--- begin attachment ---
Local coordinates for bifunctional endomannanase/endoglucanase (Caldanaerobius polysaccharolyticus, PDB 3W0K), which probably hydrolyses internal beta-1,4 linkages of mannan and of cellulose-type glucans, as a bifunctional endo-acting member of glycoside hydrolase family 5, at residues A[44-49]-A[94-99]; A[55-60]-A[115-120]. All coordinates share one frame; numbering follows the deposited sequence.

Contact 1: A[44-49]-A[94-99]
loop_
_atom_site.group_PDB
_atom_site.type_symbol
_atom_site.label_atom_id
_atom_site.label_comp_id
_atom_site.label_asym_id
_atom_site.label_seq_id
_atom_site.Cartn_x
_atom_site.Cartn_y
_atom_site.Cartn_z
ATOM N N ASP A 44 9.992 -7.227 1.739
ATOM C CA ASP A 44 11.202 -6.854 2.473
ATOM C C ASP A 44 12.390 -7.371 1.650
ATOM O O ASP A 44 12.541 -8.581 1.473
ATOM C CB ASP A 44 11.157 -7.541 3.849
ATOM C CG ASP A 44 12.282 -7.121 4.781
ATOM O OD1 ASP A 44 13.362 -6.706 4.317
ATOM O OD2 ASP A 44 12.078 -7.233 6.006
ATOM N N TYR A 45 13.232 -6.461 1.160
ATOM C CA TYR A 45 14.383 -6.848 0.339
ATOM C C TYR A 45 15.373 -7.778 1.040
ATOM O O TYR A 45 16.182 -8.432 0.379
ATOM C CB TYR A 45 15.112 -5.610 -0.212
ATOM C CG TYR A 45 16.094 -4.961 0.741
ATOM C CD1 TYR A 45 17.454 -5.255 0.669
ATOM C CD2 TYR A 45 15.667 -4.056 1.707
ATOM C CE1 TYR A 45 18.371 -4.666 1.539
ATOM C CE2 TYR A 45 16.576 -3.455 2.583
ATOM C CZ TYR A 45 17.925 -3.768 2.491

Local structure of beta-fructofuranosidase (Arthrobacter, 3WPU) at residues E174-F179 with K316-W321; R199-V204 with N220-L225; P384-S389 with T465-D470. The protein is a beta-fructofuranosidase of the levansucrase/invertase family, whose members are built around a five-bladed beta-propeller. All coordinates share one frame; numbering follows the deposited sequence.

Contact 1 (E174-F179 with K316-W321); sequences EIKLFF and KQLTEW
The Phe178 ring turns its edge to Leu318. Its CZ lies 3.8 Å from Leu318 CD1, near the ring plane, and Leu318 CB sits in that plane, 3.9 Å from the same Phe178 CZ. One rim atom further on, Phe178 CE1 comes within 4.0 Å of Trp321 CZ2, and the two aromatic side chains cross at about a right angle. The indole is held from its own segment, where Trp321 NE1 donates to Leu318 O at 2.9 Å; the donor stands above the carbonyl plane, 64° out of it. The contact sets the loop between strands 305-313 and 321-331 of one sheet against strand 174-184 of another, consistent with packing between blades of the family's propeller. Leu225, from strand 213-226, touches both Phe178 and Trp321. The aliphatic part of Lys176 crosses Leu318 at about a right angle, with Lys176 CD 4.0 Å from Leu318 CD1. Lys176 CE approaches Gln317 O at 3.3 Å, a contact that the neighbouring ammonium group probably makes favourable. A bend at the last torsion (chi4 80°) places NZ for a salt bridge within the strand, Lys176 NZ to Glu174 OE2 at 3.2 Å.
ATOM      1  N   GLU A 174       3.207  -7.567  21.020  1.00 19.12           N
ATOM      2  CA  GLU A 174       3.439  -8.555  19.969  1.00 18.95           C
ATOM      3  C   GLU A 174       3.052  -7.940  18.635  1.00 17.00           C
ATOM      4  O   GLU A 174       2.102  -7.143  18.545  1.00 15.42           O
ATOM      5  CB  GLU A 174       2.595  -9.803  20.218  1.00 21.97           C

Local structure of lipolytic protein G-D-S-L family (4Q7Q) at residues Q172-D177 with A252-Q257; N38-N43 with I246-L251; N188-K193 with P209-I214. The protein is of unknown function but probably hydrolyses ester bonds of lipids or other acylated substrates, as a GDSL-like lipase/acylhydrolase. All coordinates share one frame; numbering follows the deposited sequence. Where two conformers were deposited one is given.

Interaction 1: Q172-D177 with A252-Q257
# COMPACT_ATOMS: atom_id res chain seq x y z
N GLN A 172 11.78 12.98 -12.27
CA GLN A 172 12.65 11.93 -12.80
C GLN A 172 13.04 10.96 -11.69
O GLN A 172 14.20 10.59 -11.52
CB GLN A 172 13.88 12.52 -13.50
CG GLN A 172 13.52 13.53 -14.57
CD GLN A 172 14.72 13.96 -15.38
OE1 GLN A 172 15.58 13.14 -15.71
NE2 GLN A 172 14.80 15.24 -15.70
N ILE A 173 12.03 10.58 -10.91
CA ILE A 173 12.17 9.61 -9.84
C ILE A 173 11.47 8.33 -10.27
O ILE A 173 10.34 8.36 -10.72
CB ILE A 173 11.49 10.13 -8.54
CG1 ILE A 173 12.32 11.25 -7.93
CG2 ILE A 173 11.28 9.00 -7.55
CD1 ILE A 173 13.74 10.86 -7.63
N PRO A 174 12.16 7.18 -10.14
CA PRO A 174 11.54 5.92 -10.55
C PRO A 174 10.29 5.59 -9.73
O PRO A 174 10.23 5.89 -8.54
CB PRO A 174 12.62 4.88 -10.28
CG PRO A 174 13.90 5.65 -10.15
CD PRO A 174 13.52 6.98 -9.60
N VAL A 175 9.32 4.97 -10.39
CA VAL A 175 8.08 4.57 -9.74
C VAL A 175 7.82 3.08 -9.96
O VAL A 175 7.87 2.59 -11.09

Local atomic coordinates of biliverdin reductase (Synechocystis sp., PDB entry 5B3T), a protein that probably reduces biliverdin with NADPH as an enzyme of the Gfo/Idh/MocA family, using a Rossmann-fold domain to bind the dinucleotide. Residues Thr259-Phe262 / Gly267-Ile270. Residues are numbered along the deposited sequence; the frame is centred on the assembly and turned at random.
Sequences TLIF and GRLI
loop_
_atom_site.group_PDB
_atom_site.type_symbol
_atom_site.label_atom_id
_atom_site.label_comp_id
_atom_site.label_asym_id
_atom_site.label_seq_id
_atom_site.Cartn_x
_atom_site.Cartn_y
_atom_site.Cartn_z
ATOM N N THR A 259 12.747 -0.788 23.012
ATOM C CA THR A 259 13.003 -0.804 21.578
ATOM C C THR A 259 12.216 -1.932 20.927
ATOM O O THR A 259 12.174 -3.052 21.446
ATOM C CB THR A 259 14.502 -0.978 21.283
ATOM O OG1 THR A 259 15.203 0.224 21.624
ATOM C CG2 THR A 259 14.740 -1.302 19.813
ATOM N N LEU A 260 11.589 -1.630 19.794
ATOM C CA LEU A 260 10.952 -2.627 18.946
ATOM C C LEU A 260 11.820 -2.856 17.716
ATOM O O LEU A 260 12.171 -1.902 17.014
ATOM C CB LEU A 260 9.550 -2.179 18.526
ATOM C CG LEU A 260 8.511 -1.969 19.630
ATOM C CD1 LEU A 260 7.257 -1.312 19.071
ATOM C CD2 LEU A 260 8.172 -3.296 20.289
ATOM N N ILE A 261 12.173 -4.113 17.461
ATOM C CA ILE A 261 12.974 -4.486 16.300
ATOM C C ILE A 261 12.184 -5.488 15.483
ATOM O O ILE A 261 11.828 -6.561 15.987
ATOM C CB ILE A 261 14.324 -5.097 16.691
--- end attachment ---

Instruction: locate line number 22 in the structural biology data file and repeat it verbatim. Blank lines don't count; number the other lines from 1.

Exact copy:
ATOM C CA TYR A 45 14.383 -6.848 0.339